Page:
References might be a bigger deal than you think. Believe It or not, references can make or break your job prospects, so it’s extremely important to choose them wisely. Even if you had a great interview, a word from one of your references is all it could take to have the hiring manager second-guess you as the right candidate, or get the vote of confidence they need to bring you onto the team. So in a world of Amazon reviews, make sure yours are five stars!
References can make or break a job offer
Say you’re a terrible interviewer. Your resume may say all the right things, but you came off as awkward and nervous during your one-on-one with the hiring manager. He or she may have thought about moving on, but decided to call your references instead. They all had shining reviews, they were sorry to see you go, and your potential employer really couldn’t go wrong in hiring you. You were reliable, learned quickly, and got along great with the team.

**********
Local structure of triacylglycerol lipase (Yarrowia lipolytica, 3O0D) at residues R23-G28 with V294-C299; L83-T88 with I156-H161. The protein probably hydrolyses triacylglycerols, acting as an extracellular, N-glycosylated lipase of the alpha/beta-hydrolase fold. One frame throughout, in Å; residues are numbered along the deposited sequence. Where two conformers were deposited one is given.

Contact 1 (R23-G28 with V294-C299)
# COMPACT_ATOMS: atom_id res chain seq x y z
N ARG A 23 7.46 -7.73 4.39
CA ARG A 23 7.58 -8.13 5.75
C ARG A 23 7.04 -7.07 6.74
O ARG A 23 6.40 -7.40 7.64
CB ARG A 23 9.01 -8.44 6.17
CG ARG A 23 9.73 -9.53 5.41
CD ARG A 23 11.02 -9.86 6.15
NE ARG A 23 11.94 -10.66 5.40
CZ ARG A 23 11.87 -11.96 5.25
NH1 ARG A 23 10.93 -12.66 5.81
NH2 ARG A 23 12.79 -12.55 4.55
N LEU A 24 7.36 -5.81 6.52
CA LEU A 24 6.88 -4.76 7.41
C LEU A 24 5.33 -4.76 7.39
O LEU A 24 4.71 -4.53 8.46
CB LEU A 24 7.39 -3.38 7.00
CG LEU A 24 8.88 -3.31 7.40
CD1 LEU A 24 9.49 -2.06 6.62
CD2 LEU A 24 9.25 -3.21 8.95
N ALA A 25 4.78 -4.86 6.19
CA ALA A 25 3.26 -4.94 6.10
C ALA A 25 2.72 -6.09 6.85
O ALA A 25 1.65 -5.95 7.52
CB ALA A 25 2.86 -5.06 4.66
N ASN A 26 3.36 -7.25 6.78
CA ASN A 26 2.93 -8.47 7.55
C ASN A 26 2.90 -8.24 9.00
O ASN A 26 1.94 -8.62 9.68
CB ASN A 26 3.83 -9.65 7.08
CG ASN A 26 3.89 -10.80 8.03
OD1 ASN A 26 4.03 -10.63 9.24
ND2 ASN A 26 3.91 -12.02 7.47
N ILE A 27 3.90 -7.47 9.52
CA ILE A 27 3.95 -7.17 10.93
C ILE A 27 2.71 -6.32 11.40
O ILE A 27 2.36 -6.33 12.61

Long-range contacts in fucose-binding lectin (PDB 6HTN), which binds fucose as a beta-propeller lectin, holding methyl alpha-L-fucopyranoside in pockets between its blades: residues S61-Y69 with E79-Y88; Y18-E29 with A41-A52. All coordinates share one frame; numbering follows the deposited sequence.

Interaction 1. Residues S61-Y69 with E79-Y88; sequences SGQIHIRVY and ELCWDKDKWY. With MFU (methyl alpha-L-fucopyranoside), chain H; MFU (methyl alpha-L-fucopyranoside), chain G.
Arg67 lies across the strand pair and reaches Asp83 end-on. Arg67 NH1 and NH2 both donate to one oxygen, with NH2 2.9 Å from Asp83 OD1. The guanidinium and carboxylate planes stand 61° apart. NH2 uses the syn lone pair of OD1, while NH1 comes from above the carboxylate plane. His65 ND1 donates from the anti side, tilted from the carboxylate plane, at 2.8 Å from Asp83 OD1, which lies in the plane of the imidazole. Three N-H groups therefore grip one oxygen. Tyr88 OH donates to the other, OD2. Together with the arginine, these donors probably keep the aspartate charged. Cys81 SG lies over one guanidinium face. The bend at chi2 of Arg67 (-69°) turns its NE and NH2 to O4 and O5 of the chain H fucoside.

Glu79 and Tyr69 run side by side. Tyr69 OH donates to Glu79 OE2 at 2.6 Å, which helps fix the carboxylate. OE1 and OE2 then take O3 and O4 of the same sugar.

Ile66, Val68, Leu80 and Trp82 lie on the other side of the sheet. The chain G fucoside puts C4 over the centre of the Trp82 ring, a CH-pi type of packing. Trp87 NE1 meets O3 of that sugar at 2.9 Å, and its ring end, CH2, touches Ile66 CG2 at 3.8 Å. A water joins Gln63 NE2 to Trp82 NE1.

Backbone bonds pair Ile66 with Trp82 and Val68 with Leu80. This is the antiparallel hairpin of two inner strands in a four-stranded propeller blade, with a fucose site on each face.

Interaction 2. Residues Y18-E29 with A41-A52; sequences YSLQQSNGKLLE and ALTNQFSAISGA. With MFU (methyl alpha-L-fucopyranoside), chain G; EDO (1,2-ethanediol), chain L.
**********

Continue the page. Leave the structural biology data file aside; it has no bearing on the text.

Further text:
After hearing this, the hiring manager decides to reconsider you as a potential candidate and decides to call you back for a second interview. Which, by the way, you nail because you’re way less nervous the second time around.
Make sure you have a really good idea of what your references will say
One key factor in picking your job references is knowing what they will say about you. Don’t think that just because you butted heads only a few times with your previous manager that they wouldn’t say anything negative about you over the phone. Be sure to only choose references that you’ve had a positive experience with and who you are sure will speak highly of you. It might even be a good idea to ask, “Can I count on you for a positive reference?”